Honors | Why Do We Care? The American Tradition of Philanthropy (HON)
H304 | 31447 | Les Lenkowsky


TuTh 1:00-2:15pm
HU 108

In 2009, a year in which the United States economy was emerging from
one of the worst economic downturns since the Great Depression, one
in every 50 dollars produced by Americans was donated to charities 
totaling more than $300 billion. Nearly 63 million Americans over
the age of 16 volunteered, 26.3 percent of the population. Within a
month after the earthquake that devastated Haiti, more than three-
quarters of a billion dollars had been donated for the relief effort
in the United States, about as much as was contributed after the
attacks of September 11, 2001 in a comparable period of time.
Examples of American generosity such as these are not hard to find
and usually stand in sharp contrast to how people in other countries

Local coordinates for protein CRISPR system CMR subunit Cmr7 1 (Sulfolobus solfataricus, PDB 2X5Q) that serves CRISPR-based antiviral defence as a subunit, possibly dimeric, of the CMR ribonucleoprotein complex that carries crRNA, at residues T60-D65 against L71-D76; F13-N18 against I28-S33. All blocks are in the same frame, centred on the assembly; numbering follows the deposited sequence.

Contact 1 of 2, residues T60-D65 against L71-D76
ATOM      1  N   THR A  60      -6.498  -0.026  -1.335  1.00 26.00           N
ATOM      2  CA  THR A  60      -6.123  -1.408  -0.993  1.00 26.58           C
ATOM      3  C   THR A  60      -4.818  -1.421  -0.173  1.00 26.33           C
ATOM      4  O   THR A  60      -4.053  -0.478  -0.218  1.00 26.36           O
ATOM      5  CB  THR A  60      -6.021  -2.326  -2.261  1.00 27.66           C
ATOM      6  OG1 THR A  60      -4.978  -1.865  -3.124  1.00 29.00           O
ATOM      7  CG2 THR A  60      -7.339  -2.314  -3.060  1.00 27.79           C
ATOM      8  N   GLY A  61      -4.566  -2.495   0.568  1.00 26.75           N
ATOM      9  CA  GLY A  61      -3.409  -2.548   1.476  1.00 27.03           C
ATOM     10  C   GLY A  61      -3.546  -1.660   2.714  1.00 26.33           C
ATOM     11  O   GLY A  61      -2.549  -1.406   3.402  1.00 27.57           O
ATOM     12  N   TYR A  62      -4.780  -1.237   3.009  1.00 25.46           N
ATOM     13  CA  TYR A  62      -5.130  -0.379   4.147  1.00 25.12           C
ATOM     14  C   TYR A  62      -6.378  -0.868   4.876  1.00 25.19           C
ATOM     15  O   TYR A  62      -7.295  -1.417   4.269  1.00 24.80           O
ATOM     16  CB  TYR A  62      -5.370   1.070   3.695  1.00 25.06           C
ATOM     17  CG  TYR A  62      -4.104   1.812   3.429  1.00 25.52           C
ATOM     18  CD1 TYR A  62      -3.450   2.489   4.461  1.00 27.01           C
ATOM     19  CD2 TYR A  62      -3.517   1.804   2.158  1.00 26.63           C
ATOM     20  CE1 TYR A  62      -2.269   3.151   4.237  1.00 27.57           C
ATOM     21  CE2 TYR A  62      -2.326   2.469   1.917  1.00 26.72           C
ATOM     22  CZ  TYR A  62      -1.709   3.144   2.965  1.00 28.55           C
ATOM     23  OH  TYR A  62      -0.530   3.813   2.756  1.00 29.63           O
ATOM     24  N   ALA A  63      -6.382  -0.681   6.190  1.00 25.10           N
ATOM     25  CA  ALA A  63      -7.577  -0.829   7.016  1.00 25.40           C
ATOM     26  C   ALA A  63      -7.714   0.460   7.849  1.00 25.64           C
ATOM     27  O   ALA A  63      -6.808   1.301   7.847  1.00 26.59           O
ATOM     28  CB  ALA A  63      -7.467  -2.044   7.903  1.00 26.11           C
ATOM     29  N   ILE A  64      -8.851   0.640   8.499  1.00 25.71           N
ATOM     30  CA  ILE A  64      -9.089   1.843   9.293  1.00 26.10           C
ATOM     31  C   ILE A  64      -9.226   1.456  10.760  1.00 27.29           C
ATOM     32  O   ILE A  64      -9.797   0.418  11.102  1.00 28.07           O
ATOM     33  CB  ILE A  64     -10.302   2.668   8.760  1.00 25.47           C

behave. This course will examine why Americans care as much as they
seem to, the various ways in which philanthropy in the United States
occurs, what it has accomplished, and the challenges it faces.
Readings will be drawn from a wide range of humanities and social
science disciplines and a comparative perspective used to highlight
significant differences (and similarities) with other countries.
Students will be expected to complete an original term paper or
project on an aspect of American philanthropy, as well as write
short essays.